Jennifer Carter, Andrew Kun, Thomas Miller (University of New Hampshire, USA)

undersound: Music and Mobility Under the City
Arianna Bassoli (The London School of Economics, UK); Johanna Brewer (University of California, Irvine, USA); Karen Martin (University College London, UK)

Privacy Decisions for Location-tagged Media
Shane Ahern, Nathan Good, Simon King, Mor Naaman, Rahul Nair (Yahoo! Research Berkeley, USA)

A Car Navigation System for Daily Driving
Tsutomu Terada, Masakazu Miyamae, Yasue Kishino, Kohei Tanaka, Koichi Miyashita, Shojiro Nishio (Osaka University, Japan)
Takashi Nakagawa, Yoshihisa Yamaguchi (Mitsubishi Electric Corporation, Japan);

Benefits and Challenges of Designing Mobile Phone Applications for Health Monitoring and Education
Gunny Lee, Christopher Tsai, William Griswold, Kevin Patrick (University of California, San Diego, USA)

Diamond’s Edge: From Notebook to Table and Back Again
Michael Bernstein, Avi Robinson-Mosher, Ron Yeh, Scott Klemmer (Stanford University, USA)

Nomatic*Aid: Parasitic data transport for crisis response
Tosin Aiyelokun, Donald Patterson (University of California, Irvine, USA)

FlutterbyNet: Distributed Logbook Collaboration
Kim Isabelle, Lora Oehlberg, Ashley Rayner (Stanford University, USA)

Context Mapping
Till Riedel, Philipp Scholl (University of Karlsruhe, Germany)

The Associative PDA: An organic user interface for mobile personal information management
Jonathan Diehl, David Holman, Thorsten Karrer, Jan Borchers (RWTH Aachen University, Germany)

Nomatic*GAIM: Context-aware Instant Messaging
Nicholas Noack, Donald J. Patterson (University of California Irvine, USA)

An Inexpensive Bluetooth-Based Indoor Positioning Hack
Kenneth Cheung, Stephen Intille, Kent Larson (Massachusetts Institute of Technology, USA)

ubiController: Situation-aware Mobile User Interface for Ubiquitous Computing Environment
Hyoseok Yoon, Woontack Woo (GIST U-VR Lab., South Korea)

Invited Demo: PigeonBlog

Pigeonblog: A Project by Beatriz da Costa with Cina Hazegh and Kevin Ponto

Release of the pigeons to be held live on Tuesday, 19, at around 10:40am, around the hotel. Specific place to be announced.

PigeonBlog enlists homing pigeons to participate in a grassroots scientific data gathering initiative designed to collect and distribute information about air quality conditions to the general public. Pigeons are equipped with custom-built miniature air pollution sensing devices enabled to send the collected localized information to an online server without delay. Pollution levels are visualized and plotted in real-time over Google’s mapping environment, thus allowing immediate access to the collected information to anyone with connection to the Internet.

By using homing pigeons as the “reporters” of current air pollution levels we are hoping to achieve two main goals: 1) to re-invoke urgency around a topic that has serious health, environmental and political consequences, but lacks public action and commitment to change; and 2) to broaden the notion of grassroots scientific data gathering while building bridges between scientific research agendas and activist oriented citizen concerns.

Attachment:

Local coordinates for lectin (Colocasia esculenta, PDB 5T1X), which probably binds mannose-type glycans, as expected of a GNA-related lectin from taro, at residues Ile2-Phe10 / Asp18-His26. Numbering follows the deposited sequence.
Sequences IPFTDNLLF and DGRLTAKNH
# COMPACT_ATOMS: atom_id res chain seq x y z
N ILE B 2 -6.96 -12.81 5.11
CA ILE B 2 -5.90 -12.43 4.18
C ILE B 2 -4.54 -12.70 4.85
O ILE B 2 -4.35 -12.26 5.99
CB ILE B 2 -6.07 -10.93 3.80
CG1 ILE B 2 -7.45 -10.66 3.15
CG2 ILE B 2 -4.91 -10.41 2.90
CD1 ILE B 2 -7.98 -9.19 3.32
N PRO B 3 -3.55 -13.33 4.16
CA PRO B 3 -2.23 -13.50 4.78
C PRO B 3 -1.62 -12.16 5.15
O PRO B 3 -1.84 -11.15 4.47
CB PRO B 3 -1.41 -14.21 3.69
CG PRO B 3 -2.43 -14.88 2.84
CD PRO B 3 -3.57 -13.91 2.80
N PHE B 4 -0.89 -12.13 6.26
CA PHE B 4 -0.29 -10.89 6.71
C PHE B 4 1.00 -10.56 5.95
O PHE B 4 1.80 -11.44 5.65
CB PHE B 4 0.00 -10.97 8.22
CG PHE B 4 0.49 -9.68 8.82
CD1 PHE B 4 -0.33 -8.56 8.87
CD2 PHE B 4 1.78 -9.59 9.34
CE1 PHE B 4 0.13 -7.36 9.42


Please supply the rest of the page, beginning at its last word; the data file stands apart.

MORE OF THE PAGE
Pigeonblog was inspired by a famous famous photograph of a pigeon carrying a camera around its neck taken at the turn of the last century. This technology, developed by German engineer Julius Neubronner for military applications, allowed photographs to be taken by pigeons during flight time. This early example of using living animals as participants in early surveillance technology systems made us pause. What would the 21st century version of this combination look like? What types of civilian and activist applications could it be used for?

With PigeonBlog we hope to make a contribution to the atmospheric and health sciences by introducing a low cost model of obtaining data that would compliment data obtained by the fixed monitoring sites, and would validate urban air shed models of pollution dispersion in areas where fixed monitoring site data are not available.

However, the project's main concern lies is in addressing the following questions: How can a non-academic public become involved in scientific data gathering? How can an “old topic” such as air pollution be addressed through artistic means in an effort to increase public interest and support for solutions to these problems? How can real-time information about current localized pollution levels be made public? How can a mutual beneficial human and non-human relationship be developed in an urban context inhabited by both beings? How can we "re-script" our relationship to technology and the city, and build our own hardware and sensing devices?

And finally, how can we contribute to a techno-scientific discourse that takes political, research and artistic concerns into account on an equal footing?

Beatriz da Costa is an interdisciplinary artist and researcher. She is dedicated to a participatory practice and interactions with non-academic publics represent a key component of her work. She is a former collaborator of Critical Art Ensemble and a co-founder of Preemptive Media, an arts, activism and technology group. Current projects include, Pigeonblog (www.pigeonblog.mapyourcity.net), AIR (www.pm-air.net), and Delocator.Mapyourcity.net (www.delocator.mapyourcity.net).

Beatriz is an Assistant Professor of Arts, Computation, Engineering at the University of California, Irvine.